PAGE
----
In order to reduce possible variations in the power supply, in an embodiment the ring oscillators have their own power plane separate from the CPU power plane. A separate ring oscillator power plane has less noise and therefore is less susceptible to any error from voltage sag on the core plane. Having a separate power plane also enables the ring oscillators to continue to run while the core shuts down or drops to a different lower power state. The ring oscillator power plane is preferably derived/regulated on-chip from the I/O voltage so it does not require extra pins as shown. Thus, in one embodiment shown in FIG. 5 a voltage regulator 501 is placed between the supply voltage VDDIO being supplied to the input/output (I/O) portion of the integrated circuit and the RO 503 to ensure that a constant supply voltage is provided to the ring oscillator to substantially eliminate the effects of VDD variations. Note that the TCC logic may also reside on a different power plane than the CPU power plane. For example, the I/O voltage can also be used as the supply for the TCC logic. That helps ensure that temperature can be reported off-chip even when the CPU power plane is in a power savings mode that could potentially prevent communication of thermal information.

Referring to FIG. 6, a block diagram of an exemplary ring oscillator is shown that may be used for implementing the ring oscillators described herein. However, any combination of digital logic having an odd number of inversions may be used. Note that the ring oscillators should be implemented to maximize the linearity over process, voltage and temperature. For example, the ring oscillators avoid the use of minimum channel length devices to reduce process variation. In an embodiment, maximum channel length devices are used to implement the ring oscillators. In addition, the power supply for the ring oscillators are generated locally to the ring oscillator and distributed in a manner to reduce voltage variation, e.g., from noise sources that may affect the power supply. In addition, a metal resistor and capacitor may be used as loads for each stage of the ring oscillator to increase temperature sensitivity of the ring oscillator. The ring oscillator may include a gating function to disable it during very low power modes.

There are other advantages to utilizing a digital solution to thermal monitoring. A digital solution to thermal monitoring requires less area on the integrated circuit die. Further, the digital solution is more immune to noise as the analog signals could not easily be routed across the IC without picking up noise that could cause inaccuracies in the temperature measurement. Further, fewer pins may be required in certain embodiments as it is easier to multiplex digital signals without degrading signal accuracy.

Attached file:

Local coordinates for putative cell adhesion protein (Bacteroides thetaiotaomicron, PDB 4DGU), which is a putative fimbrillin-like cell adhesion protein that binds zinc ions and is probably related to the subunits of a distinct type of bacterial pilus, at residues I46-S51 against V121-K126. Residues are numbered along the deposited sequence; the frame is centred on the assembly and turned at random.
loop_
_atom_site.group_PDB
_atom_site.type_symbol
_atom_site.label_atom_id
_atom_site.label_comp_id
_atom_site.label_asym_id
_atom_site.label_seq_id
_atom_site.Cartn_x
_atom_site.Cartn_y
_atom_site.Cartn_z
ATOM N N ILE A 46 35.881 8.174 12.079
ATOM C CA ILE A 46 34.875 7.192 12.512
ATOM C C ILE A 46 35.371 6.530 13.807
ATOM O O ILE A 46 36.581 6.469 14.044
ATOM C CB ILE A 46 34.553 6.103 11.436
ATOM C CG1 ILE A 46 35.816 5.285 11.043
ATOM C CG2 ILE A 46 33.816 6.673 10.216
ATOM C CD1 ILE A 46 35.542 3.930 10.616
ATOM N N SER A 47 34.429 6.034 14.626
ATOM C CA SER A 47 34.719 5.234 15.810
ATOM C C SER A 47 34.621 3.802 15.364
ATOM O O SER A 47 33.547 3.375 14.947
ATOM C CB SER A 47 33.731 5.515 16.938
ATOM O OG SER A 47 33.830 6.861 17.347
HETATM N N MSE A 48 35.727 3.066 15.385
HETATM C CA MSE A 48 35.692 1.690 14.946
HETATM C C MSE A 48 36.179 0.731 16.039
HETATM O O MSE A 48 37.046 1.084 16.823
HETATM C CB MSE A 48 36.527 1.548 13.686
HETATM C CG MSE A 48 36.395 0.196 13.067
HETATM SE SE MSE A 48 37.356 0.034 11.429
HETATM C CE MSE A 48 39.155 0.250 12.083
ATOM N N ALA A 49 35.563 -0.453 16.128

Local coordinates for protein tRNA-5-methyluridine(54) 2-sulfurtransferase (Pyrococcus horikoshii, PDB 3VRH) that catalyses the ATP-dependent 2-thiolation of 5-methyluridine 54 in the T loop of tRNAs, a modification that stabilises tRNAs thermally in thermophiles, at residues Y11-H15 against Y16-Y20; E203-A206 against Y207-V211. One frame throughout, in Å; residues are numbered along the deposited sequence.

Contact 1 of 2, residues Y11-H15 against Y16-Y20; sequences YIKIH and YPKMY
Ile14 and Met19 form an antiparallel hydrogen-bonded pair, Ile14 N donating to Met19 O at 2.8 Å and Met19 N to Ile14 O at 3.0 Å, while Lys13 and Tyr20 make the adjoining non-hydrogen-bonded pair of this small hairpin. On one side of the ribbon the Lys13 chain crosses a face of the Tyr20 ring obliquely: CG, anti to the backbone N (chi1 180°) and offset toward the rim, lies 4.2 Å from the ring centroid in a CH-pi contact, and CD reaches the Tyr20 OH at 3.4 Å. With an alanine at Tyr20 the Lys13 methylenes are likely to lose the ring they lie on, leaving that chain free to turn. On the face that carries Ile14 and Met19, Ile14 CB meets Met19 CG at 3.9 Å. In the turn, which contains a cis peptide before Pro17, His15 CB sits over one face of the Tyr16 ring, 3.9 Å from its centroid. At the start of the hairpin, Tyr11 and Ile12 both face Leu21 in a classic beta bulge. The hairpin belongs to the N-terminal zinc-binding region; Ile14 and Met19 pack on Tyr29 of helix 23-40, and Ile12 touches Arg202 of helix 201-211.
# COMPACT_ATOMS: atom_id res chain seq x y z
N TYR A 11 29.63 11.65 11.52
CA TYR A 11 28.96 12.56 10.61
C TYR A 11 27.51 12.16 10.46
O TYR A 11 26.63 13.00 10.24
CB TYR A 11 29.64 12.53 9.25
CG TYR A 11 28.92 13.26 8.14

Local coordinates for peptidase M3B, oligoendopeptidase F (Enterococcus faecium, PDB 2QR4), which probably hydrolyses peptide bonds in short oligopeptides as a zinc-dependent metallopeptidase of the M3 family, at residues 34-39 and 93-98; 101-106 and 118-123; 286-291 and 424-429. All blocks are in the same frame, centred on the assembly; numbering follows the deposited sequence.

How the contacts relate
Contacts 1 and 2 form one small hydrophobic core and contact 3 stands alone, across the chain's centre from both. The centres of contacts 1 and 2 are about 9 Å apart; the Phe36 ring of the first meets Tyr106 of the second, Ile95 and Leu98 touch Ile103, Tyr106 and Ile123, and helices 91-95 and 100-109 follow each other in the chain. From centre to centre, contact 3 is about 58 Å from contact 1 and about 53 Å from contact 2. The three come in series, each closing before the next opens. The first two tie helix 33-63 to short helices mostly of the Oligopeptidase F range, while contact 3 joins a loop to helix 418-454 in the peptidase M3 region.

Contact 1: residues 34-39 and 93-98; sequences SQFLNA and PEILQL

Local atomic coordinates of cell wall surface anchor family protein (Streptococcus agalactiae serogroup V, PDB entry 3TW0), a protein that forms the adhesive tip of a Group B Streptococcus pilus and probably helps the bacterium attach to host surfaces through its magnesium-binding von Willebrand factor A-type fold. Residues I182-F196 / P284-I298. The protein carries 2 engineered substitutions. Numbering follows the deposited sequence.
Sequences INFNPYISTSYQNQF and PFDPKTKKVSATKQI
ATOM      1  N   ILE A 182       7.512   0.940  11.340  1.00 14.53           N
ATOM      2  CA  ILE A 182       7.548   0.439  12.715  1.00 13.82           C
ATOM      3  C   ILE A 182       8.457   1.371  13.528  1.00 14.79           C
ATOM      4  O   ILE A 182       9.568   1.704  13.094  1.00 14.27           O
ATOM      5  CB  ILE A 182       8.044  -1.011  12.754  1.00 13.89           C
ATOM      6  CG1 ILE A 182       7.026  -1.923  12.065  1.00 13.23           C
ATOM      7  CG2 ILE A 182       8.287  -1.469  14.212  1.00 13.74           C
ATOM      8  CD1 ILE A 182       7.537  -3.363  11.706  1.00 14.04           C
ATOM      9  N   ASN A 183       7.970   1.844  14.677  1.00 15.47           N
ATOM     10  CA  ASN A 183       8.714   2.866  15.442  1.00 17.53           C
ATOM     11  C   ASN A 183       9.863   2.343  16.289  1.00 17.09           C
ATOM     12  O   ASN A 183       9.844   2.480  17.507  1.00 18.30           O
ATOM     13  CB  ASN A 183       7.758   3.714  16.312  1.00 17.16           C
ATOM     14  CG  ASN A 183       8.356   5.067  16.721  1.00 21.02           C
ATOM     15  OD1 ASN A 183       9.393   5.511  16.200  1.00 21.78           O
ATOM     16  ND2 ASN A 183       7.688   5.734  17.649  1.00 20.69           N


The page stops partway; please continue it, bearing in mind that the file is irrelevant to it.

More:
Thus, various embodiments have been described for thermal monitoring in integrated circuits. The description of the invention set forth herein is illustrative, and is not intended to limit the scope of the invention as set forth in the following claims. For example, while ring oscillators have been described herein, other oscillator circuits whose oscillation frequencies are temperature dependent may also be utilized. Other variations and modifications of the embodiments disclosed herein may be made based on the description set forth herein, without departing from the scope of the invention as set forth in the following claims.

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Classifications
U.S. Classification331/66, 374/E07.043, 374/E07.042, 702/130, 702/132, 377/25, 374/141, 331/57, 374/E15.001, 257/E23.08
International ClassificationG01K7/00, G01K1/08
Cooperative ClassificationG01K15/00, G01K7/42, H01L23/34, G01K7/425
European ClassificationG01K15/00, G01K7/42, H01L23/34, G01K7/42M
Legal Events
DateCodeEventDescription
Jul 2, 2010FPAYFee payment
Year of fee payment: 4
Apr 20, 2005ASAssignment
Owner name: ADVANCED MICRO DEVICES, INC., CALIFORNIA
Free format text: ASSIGNMENT OF ASSIGNORS INTEREST;ASSIGNORS:BIENEK, MICHAEL D.;HEWITT, LARRY;LIU, HUINING;REEL/FRAME:016496/0832
Effective date: 20050307